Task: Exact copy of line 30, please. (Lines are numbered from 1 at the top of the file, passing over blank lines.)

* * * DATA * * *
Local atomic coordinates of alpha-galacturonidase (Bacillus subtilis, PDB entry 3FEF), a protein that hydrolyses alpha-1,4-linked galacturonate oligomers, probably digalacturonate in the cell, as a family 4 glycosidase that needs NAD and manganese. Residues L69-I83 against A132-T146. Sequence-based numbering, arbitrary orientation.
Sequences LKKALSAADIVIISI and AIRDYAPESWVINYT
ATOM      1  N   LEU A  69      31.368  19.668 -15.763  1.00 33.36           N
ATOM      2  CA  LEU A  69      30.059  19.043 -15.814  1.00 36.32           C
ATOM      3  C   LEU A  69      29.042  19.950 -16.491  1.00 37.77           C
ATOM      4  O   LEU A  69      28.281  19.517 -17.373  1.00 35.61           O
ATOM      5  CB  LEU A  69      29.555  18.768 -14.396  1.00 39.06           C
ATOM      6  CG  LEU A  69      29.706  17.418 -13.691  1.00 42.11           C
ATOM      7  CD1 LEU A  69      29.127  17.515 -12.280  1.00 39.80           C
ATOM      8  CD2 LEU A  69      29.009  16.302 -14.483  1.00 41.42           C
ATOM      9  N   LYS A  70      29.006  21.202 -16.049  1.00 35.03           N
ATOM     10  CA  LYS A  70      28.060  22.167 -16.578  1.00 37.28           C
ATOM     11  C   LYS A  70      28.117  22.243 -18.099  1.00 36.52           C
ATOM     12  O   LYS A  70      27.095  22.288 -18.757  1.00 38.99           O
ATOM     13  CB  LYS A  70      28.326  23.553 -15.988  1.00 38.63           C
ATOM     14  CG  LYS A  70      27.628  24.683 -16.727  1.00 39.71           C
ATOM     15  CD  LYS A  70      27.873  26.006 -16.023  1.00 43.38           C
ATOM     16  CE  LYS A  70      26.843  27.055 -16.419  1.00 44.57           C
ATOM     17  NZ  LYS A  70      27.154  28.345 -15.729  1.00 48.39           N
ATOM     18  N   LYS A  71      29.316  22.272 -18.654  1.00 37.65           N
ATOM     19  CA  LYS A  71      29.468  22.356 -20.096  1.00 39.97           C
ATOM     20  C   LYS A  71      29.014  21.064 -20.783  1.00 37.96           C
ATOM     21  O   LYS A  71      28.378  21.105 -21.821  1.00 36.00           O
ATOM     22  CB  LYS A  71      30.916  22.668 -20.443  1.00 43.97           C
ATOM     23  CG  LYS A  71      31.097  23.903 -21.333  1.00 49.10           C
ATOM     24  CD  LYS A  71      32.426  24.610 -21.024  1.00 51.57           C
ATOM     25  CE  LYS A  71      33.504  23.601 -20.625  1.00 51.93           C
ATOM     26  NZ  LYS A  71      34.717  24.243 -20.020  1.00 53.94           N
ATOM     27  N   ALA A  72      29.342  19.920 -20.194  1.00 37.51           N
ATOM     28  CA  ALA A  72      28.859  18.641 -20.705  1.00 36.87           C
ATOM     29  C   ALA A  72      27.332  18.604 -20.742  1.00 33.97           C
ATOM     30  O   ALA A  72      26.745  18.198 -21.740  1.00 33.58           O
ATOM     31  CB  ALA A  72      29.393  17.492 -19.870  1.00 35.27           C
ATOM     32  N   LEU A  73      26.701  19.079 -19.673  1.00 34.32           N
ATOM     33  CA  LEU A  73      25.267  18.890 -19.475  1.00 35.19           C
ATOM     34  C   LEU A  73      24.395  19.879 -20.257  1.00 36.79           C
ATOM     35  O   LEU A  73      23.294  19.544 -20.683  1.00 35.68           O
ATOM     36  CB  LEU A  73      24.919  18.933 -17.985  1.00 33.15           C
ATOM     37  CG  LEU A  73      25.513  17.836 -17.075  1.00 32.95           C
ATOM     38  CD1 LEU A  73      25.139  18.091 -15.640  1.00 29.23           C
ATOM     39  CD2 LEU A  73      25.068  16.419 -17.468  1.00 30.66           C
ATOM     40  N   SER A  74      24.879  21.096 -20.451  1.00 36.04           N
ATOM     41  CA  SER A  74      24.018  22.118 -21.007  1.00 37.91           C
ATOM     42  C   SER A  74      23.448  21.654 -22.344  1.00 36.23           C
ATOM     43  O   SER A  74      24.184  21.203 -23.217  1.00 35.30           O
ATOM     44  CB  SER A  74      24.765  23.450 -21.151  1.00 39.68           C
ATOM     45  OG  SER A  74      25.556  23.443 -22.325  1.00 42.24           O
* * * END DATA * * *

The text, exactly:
ATOM     28  CA  ALA A  72      28.859  18.641 -20.705  1.00 36.87           C